Science Translational Medicine

Journal Information
ISSN: 19466234
Total articles ≅ 6,170

Latest articles in this journal

Jiadi Lv, Yabo Zhou, Nannan Zhou, Zhenfeng Wang, Jie Chen, Haoran Chen, Dianheng Wang, Li Zhou, Keke Wei, Huafeng Zhang, et al.
Science Translational Medicine, Volume 15; https://doi.org/10.1126/scitranslmed.abq6024

Abstract:
Weak immunogenicity of tumor cells is a root cause for the ultimate failure of immunosurveillance and immunotherapy. Although tumor evolution can be shaped by immunoediting toward a less immunogenic phenotype, mechanisms governing the initial immunogenicity of primordial tumor cells or original cancer stem cells remain obscure. Here, using a single tumor-repopulating cell (TRC) to form tumors in immunodeficient or immunocompetent mice, we demonstrated that immunogenic heterogeneity is an inherent trait of tumorigenic cells defined by the activation status of signal transducer and activator of transcription 1 (STAT1) protein in the absence of immune pressure. Subsequent investigation identified that the RNA binding protein cold shock domain–containing protein E1 (CSDE1) can promote STAT1 dephosphorylation by stabilizing T cell protein tyrosine phosphatase (TCPTP). A methyltransferase SET and MYN domain–containing 3 (SMYD3) was further identified to mediate H3K4 trimethylation of CSDE1 locus, which was under the regulation of mechanotransduction by cell-matrix and cell-cell contacts. Thus, owing to the differential epigenetic modification and subsequent differential expression of CSDE1, nascent tumorigenic cells may exhibit either a high or low immunogenicity. This identified SMYD3-CSDE1 pathway represents a potential prognostic marker for cancer immunotherapy effectiveness that requires further investigation.
Jeffrey D. Kearns, , Ufuk Olgac, Marie Fichter, Brigitte Christen, Tina Rubic-Schneider, Stephan Koepke, Benjamin Cochin de Billy, David Ledieu, Cedric Andre, et al.
Science Translational Medicine, Volume 15; https://doi.org/10.1126/scitranslmed.abq5068

Abstract:
Immunogenicity against intravitreally administered brolucizumab has been previously described and associated with cases of severe intraocular inflammation, including retinal vasculitis/retinal vascular occlusion (RV/RO). The presence of antidrug antibodies (ADAs) in these patients led to the initial hypothesis that immune complexes could be key mediators. Although the formation of ADAs and immune complexes may be a prerequisite, other factors likely contribute to some patients having RV/RO, whereas the vast majority do not. To identify and characterize the mechanistic drivers underlying the immunogenicity of brolucizumab and the consequence of subsequent ADA-induced immune complex formation, a translational approach was performed to bridge physicochemical characterization, structural modeling, sequence analysis, immunological assays, and a quantitative systems pharmacology model that mimics physiological conditions within the eye. This approach revealed that multiple factors contributed to the increased immunogenic potential of brolucizumab, including a linear epitope shared with bacteria, non-natural surfaces due to the single-chain variable fragment format, and non-native drug species that may form over prolonged time in the eye. Consideration of intraocular drug pharmacology and disease state in a quantitative systems pharmacology model suggested that immune complexes could form at immunologically relevant concentrations modulated by dose intensity. Assays using circulating immune cells from treated patients or treatment-naïve healthy volunteers revealed the capacity of immune complexes to trigger cellular responses such as enhanced antigen presentation, platelet aggregation, endothelial cell activation, and cytokine release. Together, these studies informed a mechanistic understanding of the clinically observed immunogenicity of brolucizumab and associated cases of RV/RO.
, Daniel Margerie, Christian Asbrand, Markus Rehberg, , Inoncent Agueusop, Daniel Klemmer, Danping Ding-Pfennigdorff, Uwe Schwahn, Markus Dudek, et al.
Science Translational Medicine, Volume 15; https://doi.org/10.1126/scitranslmed.abq4419

Abstract:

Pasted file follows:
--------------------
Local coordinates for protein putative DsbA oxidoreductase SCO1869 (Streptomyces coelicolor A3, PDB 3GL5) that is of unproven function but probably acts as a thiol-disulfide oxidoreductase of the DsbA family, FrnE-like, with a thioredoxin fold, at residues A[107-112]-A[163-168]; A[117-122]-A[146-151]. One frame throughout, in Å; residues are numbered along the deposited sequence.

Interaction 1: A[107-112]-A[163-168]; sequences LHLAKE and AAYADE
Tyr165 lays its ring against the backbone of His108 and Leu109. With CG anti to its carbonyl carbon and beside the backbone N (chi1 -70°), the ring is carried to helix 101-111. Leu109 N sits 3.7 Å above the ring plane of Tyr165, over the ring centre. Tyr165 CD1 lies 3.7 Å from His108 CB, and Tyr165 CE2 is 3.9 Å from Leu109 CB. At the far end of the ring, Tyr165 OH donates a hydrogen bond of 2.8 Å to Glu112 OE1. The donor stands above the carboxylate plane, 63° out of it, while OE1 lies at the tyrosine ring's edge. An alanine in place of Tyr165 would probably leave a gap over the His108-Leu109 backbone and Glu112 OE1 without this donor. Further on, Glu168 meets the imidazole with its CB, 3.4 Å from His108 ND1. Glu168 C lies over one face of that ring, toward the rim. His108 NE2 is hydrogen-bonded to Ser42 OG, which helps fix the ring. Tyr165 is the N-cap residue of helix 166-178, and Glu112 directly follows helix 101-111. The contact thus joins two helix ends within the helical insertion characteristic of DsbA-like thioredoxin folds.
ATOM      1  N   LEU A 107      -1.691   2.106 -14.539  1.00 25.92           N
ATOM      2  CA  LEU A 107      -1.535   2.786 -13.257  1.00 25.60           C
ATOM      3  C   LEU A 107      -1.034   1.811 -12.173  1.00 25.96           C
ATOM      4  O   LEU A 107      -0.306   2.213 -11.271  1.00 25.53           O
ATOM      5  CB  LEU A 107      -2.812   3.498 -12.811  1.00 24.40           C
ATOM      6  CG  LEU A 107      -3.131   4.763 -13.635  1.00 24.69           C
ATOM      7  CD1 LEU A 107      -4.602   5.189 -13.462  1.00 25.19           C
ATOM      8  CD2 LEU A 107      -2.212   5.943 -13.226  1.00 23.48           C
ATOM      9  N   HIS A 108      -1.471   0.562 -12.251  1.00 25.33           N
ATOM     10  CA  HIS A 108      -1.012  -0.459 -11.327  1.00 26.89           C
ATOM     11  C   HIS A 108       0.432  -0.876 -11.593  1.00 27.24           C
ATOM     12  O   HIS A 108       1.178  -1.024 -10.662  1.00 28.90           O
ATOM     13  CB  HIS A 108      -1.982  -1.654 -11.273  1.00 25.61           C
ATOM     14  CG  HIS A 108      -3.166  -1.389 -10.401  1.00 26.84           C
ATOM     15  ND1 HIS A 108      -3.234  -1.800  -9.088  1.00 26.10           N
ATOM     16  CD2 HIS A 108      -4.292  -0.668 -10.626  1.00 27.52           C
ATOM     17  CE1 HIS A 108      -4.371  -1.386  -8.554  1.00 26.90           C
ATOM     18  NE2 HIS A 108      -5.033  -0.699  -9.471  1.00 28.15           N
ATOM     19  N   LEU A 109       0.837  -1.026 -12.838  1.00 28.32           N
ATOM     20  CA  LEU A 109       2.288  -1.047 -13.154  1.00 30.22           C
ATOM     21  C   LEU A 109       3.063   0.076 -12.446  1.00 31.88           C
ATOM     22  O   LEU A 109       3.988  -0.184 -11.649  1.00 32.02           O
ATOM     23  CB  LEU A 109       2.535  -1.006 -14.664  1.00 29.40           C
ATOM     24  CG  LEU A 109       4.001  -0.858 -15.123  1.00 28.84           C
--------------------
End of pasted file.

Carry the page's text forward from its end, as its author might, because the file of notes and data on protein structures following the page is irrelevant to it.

Rheumatoid arthritis (RA) is one of the most common autoimmune diseases affecting primarily the joints. Despite successful therapies including antibodies against tumor necrosis factor (TNF) and interleukin-6 (IL-6) receptor, only 20 to 30% of patients experience remission. We studied whether inhibiting both TNF and IL-6 would result in improved efficacy. Using backtranslation from single-cell RNA sequencing (scRNA-seq) data from individuals with RA, we hypothesized that TNF and IL-6 act synergistically on fibroblast-like synoviocytes (FLS) and T cells. Coculture of FLS from individuals with RA and T cells supported this hypothesis, revealing effects on both disease-driving pathways and biomarkers. Combining anti-TNF and anti–IL-6 antibodies in collagen-induced arthritis (CIA) mouse models resulted in sustained long-term remission, improved histology, and effects on bone remodeling pathways. These promising data initiated the development of an anti–TNF/IL-6 bispecific nanobody compound 1, with similar potencies against TNF and IL-6. We observed additive efficacy of compound 1 in a FLS/T cell coculture affecting arthritis and T helper 17 (T H 17) pathways. This nanobody compound transcript signature inversely overlapped with described RA endotypes, indicating a potential efficacy in a broader patient population. In summary, we showed superiority of a bispecific anti–TNF/IL-6 nanobody compound or combination treatment over monospecific treatments in both in vitro and in vivo models. We anticipate improved efficacy in upcoming clinical studies.
Anette C. Karle, Matthias B. Wrobel, Stephan Koepke, Michael Gutknecht, Sascha Gottlieb, Brigitte Christen, Tina Rubic-Schneider, Ingrid Pruimboom-Brees, Xavier Charles Leber, Meike Scharenberg, et al.
Science Translational Medicine, Volume 15; https://doi.org/10.1126/scitranslmed.abq5241

Abstract:
In October 2019, Novartis launched brolucizumab, a single-chain variable fragment molecule targeting vascular endothelial growth factor A, for the treatment of neovascular age-related macular degeneration. In 2020, rare cases of retinal vasculitis and/or retinal vascular occlusion (RV/RO) were reported, often during the first few months after treatment initiation, consistent with a possible immunologic pathobiology. This finding was inconsistent with preclinical studies in cynomolgus monkeys that demonstrated no drug-related intraocular inflammation, or RV/RO, despite the presence of preexisting and treatment-emergent antidrug antibodies (ADAs) in some animals. In this study, the immune response against brolucizumab in humans was assessed using samples from clinical trials and clinical practice. In the brolucizumab-naïve population, anti-brolucizumab ADA responses were detected before any treatment, which was supported by the finding that healthy donors can harbor brolucizumab-specific B cells. This suggested prior exposure of the immune system to proteins with structural similarity. Experiments on samples showed that naïve and brolucizumab-treated ADA-positive patients developed a class-switched, high-affinity immune response, with several linear epitopes being recognized by ADAs. Only patients with RV/RO showed a meaningful T cell response upon recall with brolucizumab. Further studies in cynomolgus monkeys preimmunized against brolucizumab with adjuvant followed by intravitreal brolucizumab challenge demonstrated that high ADA titers were required to generate ocular inflammation and vasculitis/vascular thrombosis, comparable to RV/RO in humans. Immunogenicity therefore seems to be a prerequisite to develop RV/RO. However, because only 2.1% of patients with ADA develop RV/RO, additional factors must play a role in the development of RV/RO.